Friday, May 18, 2018

Creative Expression

I always felt an urge to create. There was a sense of discontent, of searching, that was always a part of how I felt. I tried many crafts, sports, music, dance, but they were not what I was longing for.  I wrote this song when I was eight years old. 

Wednesday, March 21, 2018

Different Paths

When we moved to Mapleton, Utah in 1976, an older couple lived across the street from us. After a while, a small trailer moved into their large, open backyard. An old man lived in it. He looked like he had lived a rough life and didn't seem very happy. Since he seemed old enough to be our neighbor's father, I thought that maybe he was a grand uncle. I was shocked to learn that this "old" man was the same age as our neighbor. In fact, he was our neighbor's identical twin brother!  I was amazed to see the difference a lifetime of living, or not living, the Gospel had made in the twins lives. The one who had turned to the light, was happy, healthy, and actively enjoying life and his family. His weathered brother who had turned away and spent his years following a rough road, now found his life empty. The path he had chosen led nowhere, and he was left a grouchy, sick, and lonely old man.

Friday, March 9, 2018

Roommates Teaching Me About Family Prayer

by Cheryl Merrick

My first experience with “family prayer” wasn’t with my family, but with college roommates. I had joined The Church of Jesus Christ of Latter-day Saints when I first started college, then for my junior and senior years I transferred from my California junior college to BYU (Brigham Young University). A couple of girls from our Institute invited me to live with them. The house turned out to be a tiny, old house, but it was only a couple of blocks from campus. There was just enough room to fit two sets of bunk beds in one bedroom and two beds in the other bedroom. In such close quarters the six of us struggled our first couple of months as we tried to live together. Basically, we just came and went, striving to ignore each other as much as possible. After a few weeks something happened which changed how we were living – we all became very ill with a flu. After spending a week helping each other survive, we all knew we had to change. We each took responsibility for keeping some part of the house clean.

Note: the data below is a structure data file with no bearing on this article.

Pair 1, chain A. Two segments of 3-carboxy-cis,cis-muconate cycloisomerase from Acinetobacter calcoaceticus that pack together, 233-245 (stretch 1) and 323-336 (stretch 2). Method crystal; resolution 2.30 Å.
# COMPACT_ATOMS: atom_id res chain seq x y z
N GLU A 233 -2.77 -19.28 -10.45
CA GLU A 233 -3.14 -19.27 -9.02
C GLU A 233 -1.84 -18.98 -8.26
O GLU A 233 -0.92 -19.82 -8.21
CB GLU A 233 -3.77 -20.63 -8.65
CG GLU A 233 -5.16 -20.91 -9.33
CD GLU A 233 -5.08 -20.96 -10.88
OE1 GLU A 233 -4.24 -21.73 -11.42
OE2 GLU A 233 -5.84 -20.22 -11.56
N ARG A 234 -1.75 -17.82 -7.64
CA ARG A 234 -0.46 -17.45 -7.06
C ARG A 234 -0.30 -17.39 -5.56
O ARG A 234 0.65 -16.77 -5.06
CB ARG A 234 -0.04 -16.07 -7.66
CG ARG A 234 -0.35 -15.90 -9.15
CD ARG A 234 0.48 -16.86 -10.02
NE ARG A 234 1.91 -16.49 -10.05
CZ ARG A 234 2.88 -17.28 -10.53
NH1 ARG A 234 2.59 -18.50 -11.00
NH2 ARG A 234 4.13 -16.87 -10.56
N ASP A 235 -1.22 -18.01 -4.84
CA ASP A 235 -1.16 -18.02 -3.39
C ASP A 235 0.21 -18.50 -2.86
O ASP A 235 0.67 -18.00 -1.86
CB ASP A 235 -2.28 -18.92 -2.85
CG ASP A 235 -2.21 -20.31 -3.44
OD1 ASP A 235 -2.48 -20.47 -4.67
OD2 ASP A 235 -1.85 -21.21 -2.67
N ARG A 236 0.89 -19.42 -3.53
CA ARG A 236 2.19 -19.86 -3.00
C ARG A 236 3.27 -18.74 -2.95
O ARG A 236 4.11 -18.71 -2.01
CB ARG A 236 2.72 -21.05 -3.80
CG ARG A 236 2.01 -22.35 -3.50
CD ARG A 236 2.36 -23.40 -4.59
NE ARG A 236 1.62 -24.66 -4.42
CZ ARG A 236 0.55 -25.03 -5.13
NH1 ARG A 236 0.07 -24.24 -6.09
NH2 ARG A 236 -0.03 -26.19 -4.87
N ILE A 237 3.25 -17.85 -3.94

The biggest change we made was much more important than mere cleaning,

Thursday, March 8, 2018

School Days

I went to Kindergarten when we lived in Alameda, California. My teacher was Mrs. White, an older woman with white hair. She was really nice. We put our crayons in order (black, brown, purple, blue, green, yellow, orange, red), played in the play area with the toys, played on the playground, ate graham crackers and milk, and took naps. I loved it!

I didn't like first grade, and I didn't like my teacher, Mrs. Crow. She put me in the lowest reading group. I cried. I was later put back up in a higher group. I didn't read out loud well. She also wanted me to write with my right hand. I didn't want to. I was left-handed. My dad talked to her, and I got to use my left hand to write.